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Prolonged holiday effects on Romanian capital market before and after the adhesion to EU

  • Stefanescu, Razvan
  • Dumitriu, Ramona
  • Nistor, Costel

The adhesion to the European Union represented a turning point for the Romanian capital market. Before the adhesion Bucharest Stock Exchange experienced a relatively quiet period which lasted for many years. Instead, after Romania had became member of the European Union the capital market experienced a turbulent period. After the months of optimism induced by the adhesion, Bucharest Stock Exchange was affected by the crisis from the international financial markets and the share prices dropped dramatically. In these circumstances investors’ behaviors changed affecting the seasonality of shares prices. In this paper we investigate the changes occurred for three types of seasonality which are included in the category of prolonged holiday calendar anomalies: Halloween Effect, Gone Fishin’ Effect and School out Effect. We employ daily values of five indexes from Bucharest Stock Exchange. We find that all of them were presented on the Bucharest Stock Exchange before the adhesion, but for some indexes the results indicate reversed forms of prolonged holiday effects. After the adhesion, the Gone Fishin’ Effect and the School out Effect disappeared while the Halloween Effect decreased in intensity. We conclude that turbulent times are not favorable for these calendar anomalies.

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File URL: http://mpra.ub.uni-muenchen.de/52770/1/MPRA_paper_52770.pdf
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Paper provided by University Library of Munich, Germany in its series MPRA Paper with number 52770.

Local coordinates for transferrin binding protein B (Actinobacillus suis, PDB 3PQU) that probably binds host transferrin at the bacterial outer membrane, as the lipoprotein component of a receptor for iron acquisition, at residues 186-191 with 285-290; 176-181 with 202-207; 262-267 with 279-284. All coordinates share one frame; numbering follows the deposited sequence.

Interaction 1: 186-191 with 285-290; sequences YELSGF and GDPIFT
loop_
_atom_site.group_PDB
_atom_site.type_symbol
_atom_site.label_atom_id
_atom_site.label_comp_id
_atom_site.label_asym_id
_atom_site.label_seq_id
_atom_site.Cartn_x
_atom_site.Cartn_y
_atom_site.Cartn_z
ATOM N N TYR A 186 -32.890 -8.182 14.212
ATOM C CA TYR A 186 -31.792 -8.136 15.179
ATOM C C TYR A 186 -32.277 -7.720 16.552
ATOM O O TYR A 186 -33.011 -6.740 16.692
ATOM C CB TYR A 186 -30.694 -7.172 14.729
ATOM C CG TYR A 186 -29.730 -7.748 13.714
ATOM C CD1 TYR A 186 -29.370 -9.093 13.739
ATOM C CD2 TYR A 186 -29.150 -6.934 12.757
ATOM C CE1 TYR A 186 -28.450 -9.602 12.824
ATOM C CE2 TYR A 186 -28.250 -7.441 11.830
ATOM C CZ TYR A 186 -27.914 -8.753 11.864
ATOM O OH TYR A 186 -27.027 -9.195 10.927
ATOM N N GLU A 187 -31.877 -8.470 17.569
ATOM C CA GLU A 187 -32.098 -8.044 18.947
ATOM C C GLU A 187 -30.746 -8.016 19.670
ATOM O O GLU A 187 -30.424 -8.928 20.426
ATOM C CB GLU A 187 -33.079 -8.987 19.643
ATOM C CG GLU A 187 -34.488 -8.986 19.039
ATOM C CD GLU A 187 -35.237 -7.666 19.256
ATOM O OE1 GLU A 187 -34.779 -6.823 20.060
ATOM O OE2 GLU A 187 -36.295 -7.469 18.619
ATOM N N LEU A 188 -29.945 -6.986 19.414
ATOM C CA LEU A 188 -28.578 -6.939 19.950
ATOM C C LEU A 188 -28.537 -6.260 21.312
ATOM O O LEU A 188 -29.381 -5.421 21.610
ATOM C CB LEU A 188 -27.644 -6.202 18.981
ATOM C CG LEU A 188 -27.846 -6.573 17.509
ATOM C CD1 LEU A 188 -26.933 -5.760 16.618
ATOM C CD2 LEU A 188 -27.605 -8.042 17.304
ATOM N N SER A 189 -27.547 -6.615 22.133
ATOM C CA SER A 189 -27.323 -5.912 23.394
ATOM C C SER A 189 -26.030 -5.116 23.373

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Date of creation: Oct 2012
Date of revision: Jan 2013
Handle: RePEc:pra:mprapa:52770
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  1. Pettengill, Glenn N, 1989. "Holiday Closings and Security Returns," Journal of Financial Research, Southern Finance Association;Southwestern Finance Association, vol. 12(1), pages 57-67, Spring.
  2. Sven Bouman & Ben Jacobsen, 2002. "The Halloween Indicator, "Sell in May and Go Away": Another Puzzle," American Economic Review, American Economic Association, vol. 92(5), pages 1618-1635, December.
  3. Wessel Marquering & Johan Nisser & Toni Valla, 2006. "Disappearing anomalies: a dynamic analysis of the persistence of anomalies," Applied Financial Economics, Taylor & Francis Journals, vol. 16(4), pages 291-302.
  4. Hong, Harrison & Yu, Jialin, 2009. "Gone fishin': Seasonality in trading activity and asset prices," Journal of Financial Markets, Elsevier, vol. 12(4), pages 672-702, November.
  5. Edwin Maberly & Raylene Pierce, 2003. "The Halloween Effect and Japanese Equity Prices: Myth or Exploitable Anomaly," Asia-Pacific Financial Markets, Springer, vol. 10(4), pages 319-334, December.
  6. David Hirshleifer & TYLER G. SHUMWAY, 2004. "Good Day Sunshine: Stock Returns and the Weather," Finance 0412004, EconWPA.
  7. Harrison, J Michael & Kreps, David M, 1978. "Speculative Investor Behavior in a Stock Market with Heterogeneous Expectations," The Quarterly Journal of Economics, MIT Press, vol. 92(2), pages 323-36, May.
  8. Keim, Donald B., 1983. "Size-related anomalies and stock return seasonality : Further empirical evidence," Journal of Financial Economics, Elsevier, vol. 12(1), pages 13-32, June.
  9. Ben Jacobsen & Nuttawat Visaltanachoti, 2009. "The Halloween Effect in U.S. Sectors," The Financial Review, Eastern Finance Association, vol. 44(3), pages 437-459, 08.
  10. Wilson, Jack W & Jones, Charles P, 1993. "Comparison of Seasonal Anomalies across Major Equity Markets: A Note," The Financial Review, Eastern Finance Association, vol. 28(1), pages 107-15, February.
  11. Dumitriu, Ramona & Stefanescu, Razvan & Nistor, Costel, 2012. "The Halloween effect during quiet and turbulent times," MPRA Paper 41539, University Library of Munich, Germany, revised 25 Sep 2012.
  12. Edwin D. Maberly & Raylene M. Pierce, 2004. "Stock Market Efficiency Withstands Another Challenge: Solving the "Sell in May/Buy after Halloween" Puzzle," Econ Journal Watch, Econ Journal Watch, vol. 1(1), pages 29-46, April.
  13. Fama, Eugene F, 1970. "Efficient Capital Markets: A Review of Theory and Empirical Work," Journal of Finance, American Finance Association, vol. 25(2), pages 383-417, May.
  14. Paul Brockman & David Michayluk, 1998. "The persistent holiday effect: additional evidence," Applied Economics Letters, Taylor & Francis Journals, vol. 5(4), pages 205-209.
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